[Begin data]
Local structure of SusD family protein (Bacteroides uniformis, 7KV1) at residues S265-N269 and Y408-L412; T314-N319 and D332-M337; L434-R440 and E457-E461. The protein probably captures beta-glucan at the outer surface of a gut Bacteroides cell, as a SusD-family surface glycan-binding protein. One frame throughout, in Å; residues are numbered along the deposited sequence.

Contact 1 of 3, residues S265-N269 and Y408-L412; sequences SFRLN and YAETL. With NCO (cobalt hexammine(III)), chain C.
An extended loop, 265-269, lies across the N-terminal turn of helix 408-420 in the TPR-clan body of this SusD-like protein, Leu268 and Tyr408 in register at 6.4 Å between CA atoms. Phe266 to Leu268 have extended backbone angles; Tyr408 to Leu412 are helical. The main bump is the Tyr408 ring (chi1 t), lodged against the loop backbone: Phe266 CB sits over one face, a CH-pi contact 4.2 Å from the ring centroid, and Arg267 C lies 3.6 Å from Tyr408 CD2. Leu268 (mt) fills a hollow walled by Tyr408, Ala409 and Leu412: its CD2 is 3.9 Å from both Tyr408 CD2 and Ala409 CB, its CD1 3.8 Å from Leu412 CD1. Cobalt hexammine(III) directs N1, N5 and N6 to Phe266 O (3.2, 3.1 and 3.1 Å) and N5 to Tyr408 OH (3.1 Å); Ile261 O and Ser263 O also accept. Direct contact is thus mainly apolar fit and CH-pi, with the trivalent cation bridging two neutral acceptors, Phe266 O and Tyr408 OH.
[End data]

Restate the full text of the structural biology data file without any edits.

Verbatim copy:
Local structure of SusD family protein (Bacteroides uniformis, 7KV1) at residues S265-N269 and Y408-L412; T314-N319 and D332-M337; L434-R440 and E457-E461. The protein probably captures beta-glucan at the outer surface of a gut Bacteroides cell, as a SusD-family surface glycan-binding protein. One frame throughout, in Å; residues are numbered along the deposited sequence.

Contact 1 of 3, residues S265-N269 and Y408-L412; sequences SFRLN and YAETL. With NCO (cobalt hexammine(III)), chain C.
An extended loop, 265-269, lies across the N-terminal turn of helix 408-420 in the TPR-clan body of this SusD-like protein, Leu268 and Tyr408 in register at 6.4 Å between CA atoms. Phe266 to Leu268 have extended backbone angles; Tyr408 to Leu412 are helical. The main bump is the Tyr408 ring (chi1 t), lodged against the loop backbone: Phe266 CB sits over one face, a CH-pi contact 4.2 Å from the ring centroid, and Arg267 C lies 3.6 Å from Tyr408 CD2. Leu268 (mt) fills a hollow walled by Tyr408, Ala409 and Leu412: its CD2 is 3.9 Å from both Tyr408 CD2 and Ala409 CB, its CD1 3.8 Å from Leu412 CD1. Cobalt hexammine(III) directs N1, N5 and N6 to Phe266 O (3.2, 3.1 and 3.1 Å) and N5 to Tyr408 OH (3.1 Å); Ile261 O and Ser263 O also accept. Direct contact is thus mainly apolar fit and CH-pi, with the trivalent cation bridging two neutral acceptors, Phe266 O and Tyr408 OH.